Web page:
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Cracking the Cream Cheese Code June 19, 2006

Posted by tkcollier in Business, Economy & Business, Food, Science & Technology.

Wired 14.06: Schmear Campaign
Kraft, which has been perfecting its Philadelphia-brand cheese for more than 75 years, closely guards its manufacturing secrets, keeping them in a vault in Chicago. What it knows, it isn’t sharing. The company controls nearly 70 percent of the $800 million market.

At the moment, Schreiber Foods is in the best position to challenge Kraft’s dominance. Schreiber is the world’s largest privately held cheese company, generating more than $3 billion in annual revenue. It jumped into the cream cheese business only four years ago but moved aggressively, buying manufacturers that supply private-label super-market brands. Schreiber is now the number two producer, controlling an estimated 25 percent of the market.

Scientifically, it’s one of the trickier dairy products. In their natural state, the protein molecules in milk have a negative charge, so they repel one another – that’s what keeps milk liquid. To solidify it (that is, turn it into cheese), this repellency must be overcome. Makers of cheddar and mozzarella usually rely on enzymes in rennet – a substance derived from the stomach lining of young calves – to attack the protein molecules and shear off the section bearing the electrical charge. Cream cheese is the result of a more technical procedure. Acid-secreting bacteria are added to the milk, and the decreasing pH flips the chargeof some of the milk’s proteins. The positively charged molecules attract the negatively charged ones, coagulating the liquid and eventually turning it solid.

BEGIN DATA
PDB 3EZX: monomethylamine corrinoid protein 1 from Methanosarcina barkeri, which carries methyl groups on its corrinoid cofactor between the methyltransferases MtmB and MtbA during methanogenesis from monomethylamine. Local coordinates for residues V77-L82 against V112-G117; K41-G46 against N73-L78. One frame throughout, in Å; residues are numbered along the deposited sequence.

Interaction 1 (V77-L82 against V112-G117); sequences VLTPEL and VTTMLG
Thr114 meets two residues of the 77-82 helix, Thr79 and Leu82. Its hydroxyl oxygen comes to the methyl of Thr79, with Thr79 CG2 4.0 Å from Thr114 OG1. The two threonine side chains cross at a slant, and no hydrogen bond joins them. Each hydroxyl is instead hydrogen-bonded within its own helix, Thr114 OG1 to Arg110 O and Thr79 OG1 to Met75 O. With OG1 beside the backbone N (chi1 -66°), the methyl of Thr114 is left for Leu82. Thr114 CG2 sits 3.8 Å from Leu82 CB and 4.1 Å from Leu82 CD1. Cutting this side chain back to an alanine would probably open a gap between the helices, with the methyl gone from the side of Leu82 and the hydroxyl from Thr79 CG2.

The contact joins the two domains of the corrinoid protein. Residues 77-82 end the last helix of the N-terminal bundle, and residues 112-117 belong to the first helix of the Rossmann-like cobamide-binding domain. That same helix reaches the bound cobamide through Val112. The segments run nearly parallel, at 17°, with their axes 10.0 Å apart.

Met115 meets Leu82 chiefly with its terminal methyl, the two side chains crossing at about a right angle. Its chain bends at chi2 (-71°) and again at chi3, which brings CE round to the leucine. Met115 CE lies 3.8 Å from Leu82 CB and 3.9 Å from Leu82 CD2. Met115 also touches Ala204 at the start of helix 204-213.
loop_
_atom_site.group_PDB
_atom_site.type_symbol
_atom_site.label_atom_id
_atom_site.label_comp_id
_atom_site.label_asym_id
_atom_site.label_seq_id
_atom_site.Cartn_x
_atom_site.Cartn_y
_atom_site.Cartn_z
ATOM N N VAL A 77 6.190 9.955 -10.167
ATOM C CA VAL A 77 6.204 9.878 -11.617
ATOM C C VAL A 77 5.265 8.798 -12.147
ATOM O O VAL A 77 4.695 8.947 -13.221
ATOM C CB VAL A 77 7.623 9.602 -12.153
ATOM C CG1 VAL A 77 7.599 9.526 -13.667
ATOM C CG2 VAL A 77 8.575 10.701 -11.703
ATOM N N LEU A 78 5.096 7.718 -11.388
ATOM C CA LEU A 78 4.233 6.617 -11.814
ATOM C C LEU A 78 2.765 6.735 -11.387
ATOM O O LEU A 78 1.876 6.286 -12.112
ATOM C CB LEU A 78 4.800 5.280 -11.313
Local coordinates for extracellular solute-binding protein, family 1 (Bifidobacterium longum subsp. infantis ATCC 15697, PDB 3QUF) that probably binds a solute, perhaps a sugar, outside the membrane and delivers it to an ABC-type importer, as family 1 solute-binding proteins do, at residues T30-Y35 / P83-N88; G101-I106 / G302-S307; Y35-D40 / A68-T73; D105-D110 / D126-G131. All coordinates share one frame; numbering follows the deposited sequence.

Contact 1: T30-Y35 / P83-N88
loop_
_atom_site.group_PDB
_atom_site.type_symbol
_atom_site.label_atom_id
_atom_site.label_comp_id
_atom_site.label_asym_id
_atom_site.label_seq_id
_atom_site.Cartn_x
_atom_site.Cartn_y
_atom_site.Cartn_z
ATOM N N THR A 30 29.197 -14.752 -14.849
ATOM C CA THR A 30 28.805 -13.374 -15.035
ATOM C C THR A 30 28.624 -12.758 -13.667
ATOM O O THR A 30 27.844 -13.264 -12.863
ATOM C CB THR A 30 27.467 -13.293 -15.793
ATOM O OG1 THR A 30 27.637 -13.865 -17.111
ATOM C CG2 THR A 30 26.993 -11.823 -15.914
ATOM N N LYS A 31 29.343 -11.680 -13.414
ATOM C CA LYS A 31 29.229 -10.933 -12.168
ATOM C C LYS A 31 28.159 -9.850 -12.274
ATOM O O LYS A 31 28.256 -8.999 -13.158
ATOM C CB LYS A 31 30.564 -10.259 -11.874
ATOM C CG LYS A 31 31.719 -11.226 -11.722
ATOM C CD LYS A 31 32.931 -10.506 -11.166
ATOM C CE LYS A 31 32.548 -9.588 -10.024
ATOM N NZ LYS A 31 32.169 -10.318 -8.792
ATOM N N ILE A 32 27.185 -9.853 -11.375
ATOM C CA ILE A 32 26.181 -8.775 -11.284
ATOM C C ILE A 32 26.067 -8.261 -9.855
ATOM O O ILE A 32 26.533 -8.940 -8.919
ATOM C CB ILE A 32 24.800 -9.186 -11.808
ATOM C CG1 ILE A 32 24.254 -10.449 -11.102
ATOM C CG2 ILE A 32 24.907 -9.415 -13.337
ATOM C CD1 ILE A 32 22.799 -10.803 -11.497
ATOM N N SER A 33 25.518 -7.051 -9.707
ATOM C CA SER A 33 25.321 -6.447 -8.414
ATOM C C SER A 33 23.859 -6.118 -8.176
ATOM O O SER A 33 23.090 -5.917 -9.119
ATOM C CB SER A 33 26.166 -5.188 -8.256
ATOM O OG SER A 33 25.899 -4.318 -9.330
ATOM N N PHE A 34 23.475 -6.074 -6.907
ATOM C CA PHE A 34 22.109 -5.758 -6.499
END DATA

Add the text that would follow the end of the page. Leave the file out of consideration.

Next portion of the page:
The key is getting the cheese to an isoelectric state – the point at which half of its proteins are positive and half negative. Left alone, the bacteria will continue producing acid, giving all the molecules a positive charge and turning the mixture back into a liquid. To stop the acidification, the cheese is heated until the bacteria dies. The cheese maker has to anticipate the isoelectric state and kill the bacteria at the right time. Lucey’s research demonstrates that variations in flavor and texture are largely determined by subtle changes in the timing of this process. Cream cheese also has a higher fat content than most cheeses, and since fat repels water, additives such as guar and carob gums are introduced to bind the water. Without these so-called stabilizers, water tends to separate from the cheese, leaving a hardened gel. Lucey’s experiments have isolated the basic elements – protein, fat, stabilizer, water – and explored the effects of varying each one. His writings are a sort of guidebook to the inner workings of cream cheese, and they are arming Kraft’s competitors with new insights and production techniques.


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